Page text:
Overview Of Kawasaki Disease
Kawasaki disease is a rare condition that involves inflammation of the blood vessels. It occurs in children.
Commonly Associated With
Mucocutaneous lymph node syndrome; Infantile polyarteritis
Causes Of Kawasaki Disease
Kawasaki disease occurs most often in Japan, where it was first discovered. The disease is seen more often in boys than in girls. Most of the children who develop this condition are younger than age 5.
Kawasaki disease is not well understood and the cause is yet unknown. It may be an autoimmune disorder. The problem affects the mucous membranes, lymph nodes, walls of the blood vessels, and the heart.
Symptoms Of Kawasaki Disease
Kawasaki disease often begins with a fever of 102°F (38.9°C) or higher that does not go away. The fever is often as high as 104°F (40°C). A fever lasting at least 5 days is a common sign of the disorder. The fever may last for up to 2 weeks. The fever often does not come down with normal doses of acetaminophen (Tylenol) or ibuprofen.
Other symptoms often include:
- Bloodshot or red eyes (without pus or drainage)
- Bright red, chapped, or cracked lips
- Red mucous membranes in the mouth
- “Strawberry” tongue, with a white coating on the tongue, or visible red bumps on the back of the tongue
- Red, swollen palms of the hands and the soles of the feet
- Skin rashes on the middle of the body, NOT blister-like
- Peeling skin in the genital area, hands, and feet (mostly around the nails, palms, and soles)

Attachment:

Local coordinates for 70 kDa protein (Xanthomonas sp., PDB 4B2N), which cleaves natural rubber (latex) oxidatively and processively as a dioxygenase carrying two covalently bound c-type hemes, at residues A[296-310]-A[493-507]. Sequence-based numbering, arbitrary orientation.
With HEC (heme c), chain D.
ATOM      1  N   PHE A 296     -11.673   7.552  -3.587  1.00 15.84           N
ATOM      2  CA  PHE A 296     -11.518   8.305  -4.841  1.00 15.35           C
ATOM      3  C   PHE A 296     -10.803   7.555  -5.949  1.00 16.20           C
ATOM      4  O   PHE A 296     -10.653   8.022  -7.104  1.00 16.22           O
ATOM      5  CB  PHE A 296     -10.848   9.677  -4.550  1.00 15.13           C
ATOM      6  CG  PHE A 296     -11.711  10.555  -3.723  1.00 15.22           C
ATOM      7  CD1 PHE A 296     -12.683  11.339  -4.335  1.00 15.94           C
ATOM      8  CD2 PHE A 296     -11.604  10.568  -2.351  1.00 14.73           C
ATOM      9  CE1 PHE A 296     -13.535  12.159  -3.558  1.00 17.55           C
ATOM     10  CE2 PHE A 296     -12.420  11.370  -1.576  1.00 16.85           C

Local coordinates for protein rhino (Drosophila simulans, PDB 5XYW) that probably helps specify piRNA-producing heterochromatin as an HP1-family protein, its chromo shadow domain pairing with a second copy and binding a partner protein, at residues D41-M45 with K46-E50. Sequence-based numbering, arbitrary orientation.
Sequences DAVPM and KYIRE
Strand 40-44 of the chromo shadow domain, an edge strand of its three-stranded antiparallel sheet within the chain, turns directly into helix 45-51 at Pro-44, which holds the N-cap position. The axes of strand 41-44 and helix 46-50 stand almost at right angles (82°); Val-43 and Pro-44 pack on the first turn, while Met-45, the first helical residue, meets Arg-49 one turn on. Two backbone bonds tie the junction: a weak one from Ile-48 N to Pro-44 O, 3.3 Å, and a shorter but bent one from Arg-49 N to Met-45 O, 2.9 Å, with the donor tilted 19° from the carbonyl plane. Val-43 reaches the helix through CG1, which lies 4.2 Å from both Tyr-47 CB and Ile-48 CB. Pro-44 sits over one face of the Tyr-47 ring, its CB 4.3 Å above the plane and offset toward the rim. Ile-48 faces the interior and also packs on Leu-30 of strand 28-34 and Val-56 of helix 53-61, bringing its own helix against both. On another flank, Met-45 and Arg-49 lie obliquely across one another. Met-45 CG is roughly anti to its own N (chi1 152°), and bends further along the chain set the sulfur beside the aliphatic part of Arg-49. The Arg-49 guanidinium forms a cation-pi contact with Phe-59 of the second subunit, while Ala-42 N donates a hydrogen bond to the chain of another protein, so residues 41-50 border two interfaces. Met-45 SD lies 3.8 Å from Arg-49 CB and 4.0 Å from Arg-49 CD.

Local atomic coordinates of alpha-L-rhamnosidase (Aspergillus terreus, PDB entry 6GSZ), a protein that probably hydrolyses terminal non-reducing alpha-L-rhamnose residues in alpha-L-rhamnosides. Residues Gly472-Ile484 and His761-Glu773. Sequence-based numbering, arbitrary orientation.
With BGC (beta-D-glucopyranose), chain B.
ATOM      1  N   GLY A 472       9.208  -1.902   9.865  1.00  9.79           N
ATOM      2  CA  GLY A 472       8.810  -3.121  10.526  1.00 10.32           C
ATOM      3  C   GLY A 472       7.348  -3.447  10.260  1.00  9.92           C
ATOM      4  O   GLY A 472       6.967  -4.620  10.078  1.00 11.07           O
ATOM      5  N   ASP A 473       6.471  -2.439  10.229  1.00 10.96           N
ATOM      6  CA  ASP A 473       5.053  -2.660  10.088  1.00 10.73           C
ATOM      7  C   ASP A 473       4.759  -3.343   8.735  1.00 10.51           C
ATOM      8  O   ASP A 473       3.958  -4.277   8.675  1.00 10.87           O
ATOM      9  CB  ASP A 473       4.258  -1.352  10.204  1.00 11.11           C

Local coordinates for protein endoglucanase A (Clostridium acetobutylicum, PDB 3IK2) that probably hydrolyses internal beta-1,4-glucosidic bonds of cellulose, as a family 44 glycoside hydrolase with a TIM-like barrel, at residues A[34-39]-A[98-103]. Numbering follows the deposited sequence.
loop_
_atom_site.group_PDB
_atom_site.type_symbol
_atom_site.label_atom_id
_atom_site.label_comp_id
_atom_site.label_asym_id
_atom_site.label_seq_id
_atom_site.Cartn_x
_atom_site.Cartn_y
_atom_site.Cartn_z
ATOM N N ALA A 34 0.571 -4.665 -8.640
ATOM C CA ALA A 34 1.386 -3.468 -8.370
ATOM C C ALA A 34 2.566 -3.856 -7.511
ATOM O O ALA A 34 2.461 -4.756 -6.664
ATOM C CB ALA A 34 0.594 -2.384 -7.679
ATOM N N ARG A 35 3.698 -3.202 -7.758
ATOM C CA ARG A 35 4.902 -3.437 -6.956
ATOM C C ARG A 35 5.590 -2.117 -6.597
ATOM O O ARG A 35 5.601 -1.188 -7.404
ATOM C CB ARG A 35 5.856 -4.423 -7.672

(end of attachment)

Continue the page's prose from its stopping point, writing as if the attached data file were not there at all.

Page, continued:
- Swollen lymph nodes in the neck (often only one lymph node is swollen)
- Joint pain and swelling, often on both sides of the body
Additional symptoms may include:
- Diarrhea, vomiting, and abdominal pain
- Cough and runny nose
Exams & Tests
Tests alone cannot diagnose Kawasaki disease. Most of the time, the health care provider will diagnose the disease when a child has most of the common symptoms.
In some cases, a child may have a fever that lasts more than 5 days, but not all the common symptoms of the disease. These children may be diagnosed with atypical Kawasaki disease.
All children with fever lasting more than 5 days should be checked for Kawasaki disease by a provider. Children with the disease need early treatment for a good outcome.
The following tests may be done:
- Chest x-ray
- Complete blood count
- C-reactive protein (CRP)
- Erythrocyte sedimentation rate (ESR)
- Serum albumin
- Serum transaminase
- Urinalysis – may show pus in the urine or protein in the urine
- Throat culture for streptococcus
- Tests such as ECG and echocardiography are done to look for signs of myocarditis, pericarditis, and inflammation of the coronary arteries. Arthritis and aseptic meningitis can also occur.
Treatment Of Kawasaki Disease
Children with Kawasaki disease need hospital treatment. Treatment must be started right away to prevent damage to the coronary arteries and heart.
Intravenous gamma globulin is the standard treatment. It is given in high doses as a single infusion. The child’s condition often gets much better within 24 hours of treatment with IV gamma globulin.
High-dose aspirin is often given along with IV gamma globulin.
Even with standard treatment, up to 1 in 4 children may still develop problems in their coronary arteries. In sicker children or those with signs of heart disease, adding corticosteroids is recommended. Tumor necrosis factor (TNF) inhibitors such as infliximab (Remicade) or etanercept (Enbrel) are not recommended for initial treatment. However, there still needs to be better tested to tell which children will benefit from these medicines.